Back in December, 2000, Dr. Gray indicated that the upcoming 2001 Atlantic Hurricane Season would be a much quieter one compared to recent years. As a matter of fact, the preeminent hurricane forecaster indicated that this coming hurricane season would be normal since a mild El Nino episode was forecasted to develop this summer after a somewhat prolonged period of normal weather patterns had dominated weather in the Western Hemisphere, and sea surface temperatures in the Atlantic were above normal.
These two factors would in essence cancel each other out. However, by April, Gray showed signs of changing his tune by boosting the numbers slightly from normal to above normal. The increase continued in his latest forecast as Dr. Gray indicated that the continued cooling of waters in the Pacific coupled with tremendous rainfall in Western Africa made it possible that we'll see 12 named storms, 7 hurricanes, and 3 major hurricanes.
With the start of the 2001 Atlantic Hurricane Season, people were anticipating a quiet hurricane season, which made government officials from the National Hurricane Center, FEMA, the National Weather Service, and NOAA strongly insist that coastal residents not let down their guard a few weeks ago. That was further amplified by the sudden development of Tropical Storm Allison during the week of June 4th 2001.
However, forecasters and officials won't have to worry now about pleading with residents to not let down their guard (although they shouldn't have to do that in the first place) as Dr. William Gray, preeminent hurricane forecaster from Colorado State raised his projections for the 2001 Atlantic Hurricane Season significantly from earlier this year.
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The change in forecast by Dr. Gray was not something that was expected. Many saw that this would be an average hurricane season, and much less active than that in recent years. However, Dr. Gray observed that sea surface temperatures in the Pacific Ocean have cooled while rainfall amounts in Western Africa have gone up. This was unexpected since back in December, 2001, Dr. Gray indicated that there would be a mild El Nino event where sea surface temperatures would warm slightly.
El Nino events are known for preventing Atlantic Hurricane Development since El Nino anomalies create hostile upper level wind conditions in the atmosphere that aren't conducive to tropical development in the Atlantic. Furthermore, the rain increase in the Western portion of Africa caused Dr. Gray to change his mind, and his forecast.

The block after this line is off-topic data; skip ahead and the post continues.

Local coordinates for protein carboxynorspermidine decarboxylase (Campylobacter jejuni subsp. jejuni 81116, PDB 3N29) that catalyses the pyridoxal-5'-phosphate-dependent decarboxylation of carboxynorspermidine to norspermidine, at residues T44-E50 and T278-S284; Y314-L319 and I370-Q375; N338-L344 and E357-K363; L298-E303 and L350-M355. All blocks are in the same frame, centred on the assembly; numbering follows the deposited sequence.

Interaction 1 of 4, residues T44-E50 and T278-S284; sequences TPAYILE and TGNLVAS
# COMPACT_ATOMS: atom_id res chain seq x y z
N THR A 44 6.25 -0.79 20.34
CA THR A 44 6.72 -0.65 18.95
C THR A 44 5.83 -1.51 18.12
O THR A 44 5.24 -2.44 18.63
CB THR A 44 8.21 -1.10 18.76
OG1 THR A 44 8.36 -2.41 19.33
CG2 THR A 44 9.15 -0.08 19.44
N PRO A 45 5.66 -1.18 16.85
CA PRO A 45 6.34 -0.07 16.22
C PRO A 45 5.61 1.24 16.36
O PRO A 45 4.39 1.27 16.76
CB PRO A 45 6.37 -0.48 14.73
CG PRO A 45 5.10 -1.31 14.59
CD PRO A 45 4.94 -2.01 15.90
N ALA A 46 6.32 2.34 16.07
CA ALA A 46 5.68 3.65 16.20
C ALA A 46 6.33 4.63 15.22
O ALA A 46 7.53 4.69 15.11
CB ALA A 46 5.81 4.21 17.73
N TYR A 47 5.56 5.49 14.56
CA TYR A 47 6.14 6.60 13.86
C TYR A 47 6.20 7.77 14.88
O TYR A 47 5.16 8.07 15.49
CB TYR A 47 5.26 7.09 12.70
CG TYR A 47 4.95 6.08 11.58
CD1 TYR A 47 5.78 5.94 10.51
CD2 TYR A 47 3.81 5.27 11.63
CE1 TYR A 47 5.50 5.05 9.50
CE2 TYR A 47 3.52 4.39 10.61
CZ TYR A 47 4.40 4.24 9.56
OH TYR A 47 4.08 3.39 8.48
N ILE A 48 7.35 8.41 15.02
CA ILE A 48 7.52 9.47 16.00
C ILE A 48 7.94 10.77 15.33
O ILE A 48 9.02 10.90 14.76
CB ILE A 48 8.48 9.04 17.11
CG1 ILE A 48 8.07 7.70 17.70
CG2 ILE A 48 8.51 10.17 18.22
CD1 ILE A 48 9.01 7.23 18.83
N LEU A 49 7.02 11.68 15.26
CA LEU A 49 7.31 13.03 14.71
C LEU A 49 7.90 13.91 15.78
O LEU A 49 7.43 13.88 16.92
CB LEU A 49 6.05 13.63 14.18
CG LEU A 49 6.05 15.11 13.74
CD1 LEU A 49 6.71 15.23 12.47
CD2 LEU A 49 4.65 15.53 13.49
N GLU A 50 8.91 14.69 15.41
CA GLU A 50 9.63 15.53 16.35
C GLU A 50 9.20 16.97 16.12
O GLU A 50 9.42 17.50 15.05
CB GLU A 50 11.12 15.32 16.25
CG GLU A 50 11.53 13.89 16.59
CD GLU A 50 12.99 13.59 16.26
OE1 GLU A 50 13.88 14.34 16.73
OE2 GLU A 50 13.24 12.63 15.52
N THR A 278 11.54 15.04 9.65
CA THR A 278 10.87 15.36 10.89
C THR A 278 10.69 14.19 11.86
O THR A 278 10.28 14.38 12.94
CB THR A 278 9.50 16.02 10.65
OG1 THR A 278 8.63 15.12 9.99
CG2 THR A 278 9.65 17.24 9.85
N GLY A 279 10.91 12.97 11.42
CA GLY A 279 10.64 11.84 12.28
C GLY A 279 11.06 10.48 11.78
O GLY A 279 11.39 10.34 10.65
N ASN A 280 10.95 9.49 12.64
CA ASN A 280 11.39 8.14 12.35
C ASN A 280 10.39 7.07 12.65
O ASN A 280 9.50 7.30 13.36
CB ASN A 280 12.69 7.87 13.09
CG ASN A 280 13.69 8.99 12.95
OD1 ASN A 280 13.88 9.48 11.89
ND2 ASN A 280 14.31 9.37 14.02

This news was also accompanied by the development of Tropical Storm Allison in the Gulf, and gave people an indication that maybe the 2001 season won't be a quiet one after all. It is very important to note, that we have entered a elongated period of tremendous tropical activity, and this is expected to last for the next 15 to 20 years so people should realize that what may be considered as average may still be quite active, and most importantly, it only takes one storm.
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The Atlantic Hurricane Season begins on June 1st every year, and lasts until November 30th. The Atlantic Basin consists of the North Atlantic from the West Coast of Africa to the East Coast of the United States, the Caribbean Sea and the Gulf of Mexico. The number of named storms, hurricanes, and major hurricanes have been up over the past six years as there have been an average of 13 named storms, 8 hurricanes, and 4 major hurricanes.
This has come about due to the La Nina, which is a phenomena that develops when sea surface temperatures in the Eastern and Central Pacific are cooler than normal. This anomaly changes the global weather patterns including making the upper level wind patterns more favorable toward tropical storm and hurricane development in the Atlantic Basin.
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